Accordingly, a new mitral valve, and a method for replacing or repairing the mitral valve, are needed in the cardiac surgery arts. An especial need persists for a mitral valve which is biocompatible and thoroughly nonimmunogenic, can be made and surgically implanted at substantially reduced cost (in comparison to prior art mitral valves), and which accurately reproduces and restores the original anatomy of the heart including chordae tendineae. Additionally, the mitral valve should be suitable for use in the tricuspid position, in those instances in which tricuspid valve replacement is indicated.
In order to meet these needs, the present invention is a heart valve, and a technique for effecting valve replacement or repair, which partially or completely replaces the mitral (or tricuspid) valve with an autologous graft from the pericardium, fascia lata or even the dura mater, or a synthetic sheet material equivalent thereof, preferably in a configuration which substantially restores the original anatomy of the heart including chordae tendineae attached to adjacent papillary muscles of the heart. Most preferably, a section of the patient's pericardium is cut to a shape including two leaflets, with each leaflet having a trabeculated tier of chordae tendineae terminating in a spear-shaped tab. The two leaflets are cut out as a single unit, and the two far ends are sutured together to yield a bileaflet valve having appended chordae and tabs. Prior to surgical implantation, the pericardial tissue is cured in an aqueous glutaraldehyde solution. The invention also embraces variations on this preferred embodiment including, but not limited to, the use of the above-identified substitute tissues other than pericardium as well as synthetic materials under certain circumstances, a reduced number of chordae and the use of alternative curing (or crosslinking) solutions.
FIG. 1 is a plan view of an excised and shaped pericardium according to the preferred embodiment of the present invention;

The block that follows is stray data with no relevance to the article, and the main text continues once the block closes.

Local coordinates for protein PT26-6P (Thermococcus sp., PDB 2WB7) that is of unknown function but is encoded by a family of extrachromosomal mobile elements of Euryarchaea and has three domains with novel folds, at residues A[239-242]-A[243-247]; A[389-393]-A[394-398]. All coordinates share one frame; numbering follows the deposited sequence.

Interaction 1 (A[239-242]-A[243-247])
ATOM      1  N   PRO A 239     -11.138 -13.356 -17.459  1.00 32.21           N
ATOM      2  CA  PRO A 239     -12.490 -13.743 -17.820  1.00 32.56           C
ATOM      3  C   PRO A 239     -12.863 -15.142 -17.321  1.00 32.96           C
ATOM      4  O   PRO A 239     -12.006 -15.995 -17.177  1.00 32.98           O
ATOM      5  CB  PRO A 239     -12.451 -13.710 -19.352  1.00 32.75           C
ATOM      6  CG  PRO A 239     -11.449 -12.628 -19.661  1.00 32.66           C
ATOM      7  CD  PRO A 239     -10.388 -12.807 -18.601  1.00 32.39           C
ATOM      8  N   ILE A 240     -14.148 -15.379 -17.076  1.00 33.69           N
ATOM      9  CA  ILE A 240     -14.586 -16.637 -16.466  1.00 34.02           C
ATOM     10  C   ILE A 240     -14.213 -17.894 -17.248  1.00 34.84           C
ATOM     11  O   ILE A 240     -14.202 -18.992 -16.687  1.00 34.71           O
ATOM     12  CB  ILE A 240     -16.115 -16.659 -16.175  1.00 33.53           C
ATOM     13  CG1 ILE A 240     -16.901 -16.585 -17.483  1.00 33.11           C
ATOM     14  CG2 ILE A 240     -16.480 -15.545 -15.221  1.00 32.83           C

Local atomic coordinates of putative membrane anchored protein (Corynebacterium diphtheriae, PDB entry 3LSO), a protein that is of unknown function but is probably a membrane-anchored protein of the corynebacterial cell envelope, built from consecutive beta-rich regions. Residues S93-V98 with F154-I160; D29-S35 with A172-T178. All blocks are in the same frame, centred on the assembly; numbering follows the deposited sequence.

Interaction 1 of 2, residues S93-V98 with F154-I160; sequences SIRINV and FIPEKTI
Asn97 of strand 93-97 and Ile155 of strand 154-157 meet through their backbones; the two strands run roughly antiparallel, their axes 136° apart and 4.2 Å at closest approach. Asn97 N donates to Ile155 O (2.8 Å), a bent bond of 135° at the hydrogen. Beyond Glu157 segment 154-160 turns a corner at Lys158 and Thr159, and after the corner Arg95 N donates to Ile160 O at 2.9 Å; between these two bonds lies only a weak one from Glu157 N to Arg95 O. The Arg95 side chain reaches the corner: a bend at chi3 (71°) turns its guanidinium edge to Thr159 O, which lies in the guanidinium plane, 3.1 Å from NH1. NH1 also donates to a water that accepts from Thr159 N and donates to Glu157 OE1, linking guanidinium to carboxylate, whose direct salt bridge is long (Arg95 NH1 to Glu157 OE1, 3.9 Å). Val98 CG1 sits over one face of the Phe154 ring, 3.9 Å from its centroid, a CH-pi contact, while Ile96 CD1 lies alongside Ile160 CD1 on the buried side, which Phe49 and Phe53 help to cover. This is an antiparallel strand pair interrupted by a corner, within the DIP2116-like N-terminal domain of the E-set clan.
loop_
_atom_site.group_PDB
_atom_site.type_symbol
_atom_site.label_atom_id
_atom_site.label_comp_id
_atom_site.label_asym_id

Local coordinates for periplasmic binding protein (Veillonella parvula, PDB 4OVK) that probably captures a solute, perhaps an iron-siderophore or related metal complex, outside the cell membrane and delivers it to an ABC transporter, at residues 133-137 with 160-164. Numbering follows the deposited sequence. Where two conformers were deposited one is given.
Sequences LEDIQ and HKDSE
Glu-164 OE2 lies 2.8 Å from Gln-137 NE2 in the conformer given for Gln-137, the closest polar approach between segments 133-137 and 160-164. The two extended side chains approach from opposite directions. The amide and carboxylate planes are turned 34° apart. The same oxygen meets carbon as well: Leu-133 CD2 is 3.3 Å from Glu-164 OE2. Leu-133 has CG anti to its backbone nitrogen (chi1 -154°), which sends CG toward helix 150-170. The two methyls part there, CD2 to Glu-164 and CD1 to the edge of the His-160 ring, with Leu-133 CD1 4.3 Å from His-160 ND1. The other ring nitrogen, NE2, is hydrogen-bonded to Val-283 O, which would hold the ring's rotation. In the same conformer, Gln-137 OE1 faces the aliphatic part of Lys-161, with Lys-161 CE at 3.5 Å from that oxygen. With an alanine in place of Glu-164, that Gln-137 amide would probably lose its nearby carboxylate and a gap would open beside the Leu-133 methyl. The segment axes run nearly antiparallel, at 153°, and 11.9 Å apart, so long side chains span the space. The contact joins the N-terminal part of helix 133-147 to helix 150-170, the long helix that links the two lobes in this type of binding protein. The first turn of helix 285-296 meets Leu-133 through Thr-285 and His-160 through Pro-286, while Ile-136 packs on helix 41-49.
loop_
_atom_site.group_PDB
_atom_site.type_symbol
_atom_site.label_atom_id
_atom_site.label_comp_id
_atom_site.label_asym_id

FIG. 2 is a plan view of the pericardium of FIG. 1 after the two leaflets are sutured into an annulus which is then laid flat, with the chordae in the center;
FIG. 3 is a section of the left ventricle of the heart, showing the heart valve of FIGS. 1 and 2 in place within the heart at the mitral valve position, and also showing its position relative to the aortic valve as well as the importance of preserving the cardiac anatomy with respect to the chordae tendineae and (pumping) blood flow therethrough;
FIG. 4 is a plan view of a heart valve according to an alternative embodiment of the invention; and
FIG. 5 is a plan view of a cutting tool according to the present invention.
The present invention is a heart valve, and a technique for effecting heart valve replacement or repair, which partially or completely replaces the mitral (or tricuspid) valve with an autologous graft from the pericardium, fascia lata or even the dura mater, or an equivalent bovine or porcine or other pericardial or synthetic sheet material. The autologous graft material is preferably precut and shaped into a configuration which substantially restores the original anatomy of the heart, including the chordae tendineae attached to adjacent papillary muscles of the heart. Most preferably, a section of the patient's pericardium is cut to a shape including two leaflets, with each leaflet having a trabeculated tier of chordae tendineae terminating in a spear-shaped tab. The two leaflets are cut out as a single unit, and then the two far ends are sutured together to yield a bileaflet valve having appended chordae and tabs. Prior to surgical implantation, and either before or after precutting and shaping, the pericardium graft is preferably cured in an aqueous glutaraldehyde solution. Apart from its preferred embodiment, the invention also embraces variations on this preferred embodiment including, but not limited to, the use of the dura mater or fascia lata instead of the pericardium as well as bovine or porcine pericardial or other synthetic materials under certain circumstances, a reduced number of chordae and alternative curing (or crosslinking) solutions. The synthetic materials can include any of the synthetic polymers accepted for use in cardiac repair and valve replacement, and recent developments in this field have yielded excellent sheet materials which will substitute for the pericardium or other tissue when autologous tissue is unavailable for some reason. It should be borne in mind, however, that the use of the patient's own pericardial or other tissue is essential to the preferred embodiment of this invention.